The term “evangelism” did not come into common use until the nineteenth century. But while Wesley and his Methodists did not use the term, they certainly practiced evangelism. This comes as no surprise to those who know even a little about Wesley. What may be surprising is the message he and his Methodists proclaimed.
What is the gospel message? My late father served a number of years as a United Methodist local pastor (this was after I was an adult) and related this story. Preaching his first sermon at his new appointment, he decided to speak on the love of God. Some of the people said they liked the sermon but would prefer a bit more gospel in it. So next Sunday he really emphasized the love of God, only to be told the same thing. When he asked them what they meant by “gospel,” one said, “Saying more about sinners burning in the fires of hell — you know, a gospel message.”
The gospel is actually good news. But even a focus on the benefits of the gospel can go theologically awry. One prevalent misunderstanding of the gospel has to do with the cross. Because Jesus bore our sins, it is said, God the Father turned away from him in disgust, pouring the fullness of divine wrath — wrath that we deserved — on Jesus instead. Having poured that wrath on Jesus, God can now offer forgiveness to us.
What both of these portrayals of the gospel have in common is a focus God’s wrath for sinners. Jesus is then the means to escape that wrath and the eternal destiny it portends.
Now Wesley certainly did not ignore God’s judgment or wrath. He said the only requirement to become a Methodist was “a desire to flee the wrath to come” (using the words of John the Baptist). Thus sinners awakened to their condition and seeking to receive the promise of forgiveness and new birth were enrolled in Methodist class meetings.
Yet while Wesley took wrath seriously it was not central to his theology or message. For Wesley God’s love was always at the center, and everything else concerning God, including wrath, was a function of that love.
Wesley urges his preachers to proclaim the gospel and law, both of which he saw as aspects of God’s grace. With regard to the first, he said, “I mean by preaching the gospel, preaching the love of God to sinners, preaching the life, death, resurrection, and intercession of Christ, with all the blessings which in consequence thereof are freely given to the believers” (“Letter on Preaching Christ,” 1751). By “preaching the law” he means “explaining and enforcing the commands of Christ, briefly comprised in the Sermon on the Mount.” Both law and gospel should be mixed, he advises, if not in every sermon, certainly “in every place.”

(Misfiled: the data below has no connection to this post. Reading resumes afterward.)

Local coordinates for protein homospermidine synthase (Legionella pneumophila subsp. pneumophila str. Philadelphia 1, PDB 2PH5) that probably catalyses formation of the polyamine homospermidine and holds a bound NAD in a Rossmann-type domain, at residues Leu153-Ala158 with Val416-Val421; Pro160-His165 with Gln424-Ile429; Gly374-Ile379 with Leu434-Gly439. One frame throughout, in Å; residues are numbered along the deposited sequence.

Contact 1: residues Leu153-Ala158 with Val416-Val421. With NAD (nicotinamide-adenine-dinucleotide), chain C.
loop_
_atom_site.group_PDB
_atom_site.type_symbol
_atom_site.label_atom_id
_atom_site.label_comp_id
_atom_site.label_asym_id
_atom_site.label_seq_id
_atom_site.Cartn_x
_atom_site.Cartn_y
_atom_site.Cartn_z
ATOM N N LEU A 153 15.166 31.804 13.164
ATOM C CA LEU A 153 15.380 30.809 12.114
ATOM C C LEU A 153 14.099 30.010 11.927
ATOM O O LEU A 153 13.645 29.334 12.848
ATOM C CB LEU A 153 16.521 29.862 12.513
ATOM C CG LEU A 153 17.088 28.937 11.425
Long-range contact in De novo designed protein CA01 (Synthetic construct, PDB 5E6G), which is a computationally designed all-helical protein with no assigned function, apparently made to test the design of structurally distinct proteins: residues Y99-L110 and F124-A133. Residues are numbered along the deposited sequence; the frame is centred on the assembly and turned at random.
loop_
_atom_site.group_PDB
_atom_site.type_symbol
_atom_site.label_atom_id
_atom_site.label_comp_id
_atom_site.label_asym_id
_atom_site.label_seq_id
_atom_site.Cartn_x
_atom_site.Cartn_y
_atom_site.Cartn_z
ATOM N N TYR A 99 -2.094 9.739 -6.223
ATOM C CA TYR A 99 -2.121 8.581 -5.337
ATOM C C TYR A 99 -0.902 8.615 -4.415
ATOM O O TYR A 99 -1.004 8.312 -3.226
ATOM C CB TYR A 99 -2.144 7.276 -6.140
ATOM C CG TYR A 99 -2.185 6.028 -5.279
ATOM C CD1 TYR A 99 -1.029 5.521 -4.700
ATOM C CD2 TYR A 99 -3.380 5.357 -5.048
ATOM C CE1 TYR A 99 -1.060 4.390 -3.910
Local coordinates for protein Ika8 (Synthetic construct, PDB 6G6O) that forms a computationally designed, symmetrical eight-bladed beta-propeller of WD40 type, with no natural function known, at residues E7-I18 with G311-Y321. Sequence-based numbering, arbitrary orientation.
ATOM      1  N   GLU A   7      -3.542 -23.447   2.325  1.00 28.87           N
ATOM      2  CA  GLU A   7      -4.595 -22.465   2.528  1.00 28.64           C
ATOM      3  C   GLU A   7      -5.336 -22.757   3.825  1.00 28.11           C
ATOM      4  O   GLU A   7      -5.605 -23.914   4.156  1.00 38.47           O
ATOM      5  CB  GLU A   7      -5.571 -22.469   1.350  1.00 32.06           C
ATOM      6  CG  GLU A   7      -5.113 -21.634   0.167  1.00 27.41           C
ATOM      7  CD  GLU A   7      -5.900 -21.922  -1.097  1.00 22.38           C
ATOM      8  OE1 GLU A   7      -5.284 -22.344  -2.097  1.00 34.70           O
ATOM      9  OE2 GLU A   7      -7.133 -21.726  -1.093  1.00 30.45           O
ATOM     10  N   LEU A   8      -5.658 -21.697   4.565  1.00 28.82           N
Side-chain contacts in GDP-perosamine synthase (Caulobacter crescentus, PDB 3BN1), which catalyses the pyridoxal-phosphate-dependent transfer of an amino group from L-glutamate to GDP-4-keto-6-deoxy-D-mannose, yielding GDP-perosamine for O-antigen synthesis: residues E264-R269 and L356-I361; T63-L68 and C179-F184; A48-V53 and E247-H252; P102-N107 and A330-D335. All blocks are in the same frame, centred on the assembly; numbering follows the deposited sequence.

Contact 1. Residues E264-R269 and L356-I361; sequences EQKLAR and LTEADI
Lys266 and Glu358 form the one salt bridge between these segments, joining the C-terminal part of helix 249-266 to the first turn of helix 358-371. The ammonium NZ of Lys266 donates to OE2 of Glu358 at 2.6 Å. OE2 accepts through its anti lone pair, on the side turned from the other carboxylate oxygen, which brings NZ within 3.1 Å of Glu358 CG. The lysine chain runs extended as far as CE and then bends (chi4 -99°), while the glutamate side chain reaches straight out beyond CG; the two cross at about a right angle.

Let us take these in reverse order. With its focus on the Sermon on the Mount, preaching the law invites self-examination, not only with regard to our actions but the dispositions of our hearts. Such preaching awakens sinners to their condition and need for grace, and believers to their need for further growth. To the Christian the commands of Christ are received as a promise that the Holy Spirit will make those commands the desires of their hearts.
Yet even when focusing on the law, a sermon should begin with “a general declaration of the love of God to sinners, and his willingness that they should be saved….” The love of God frames every sermon because it is the ground of our redemption.
“Preaching the gospel” is radically focused on that love. The message of the cross for John Wesley is not fundamentally wrath but love. He describes the cross as “that amazing display of the Son of God’s love” to humanity (“God’s Love to Fallen Man,” I.1]. Charles Wesley expresses it this way: “O Love divine, what hast thou done! The immortal God hath died for me!” [The United Methodist Hymnal, 287].
“If God so loved us,” John Wesley writes, even to the point of the Father giving up the Son for our salvation, and the Son emptying himself of his divinity and dying for us on a cross, then “how ought we to love one another!” (“God’s Love to Fallen Man, I.5). And that is the heart of the gospel message: God so loved us in Christ. And as a result we can be reconciled to God, and be enabled to love God and others as we have been loved.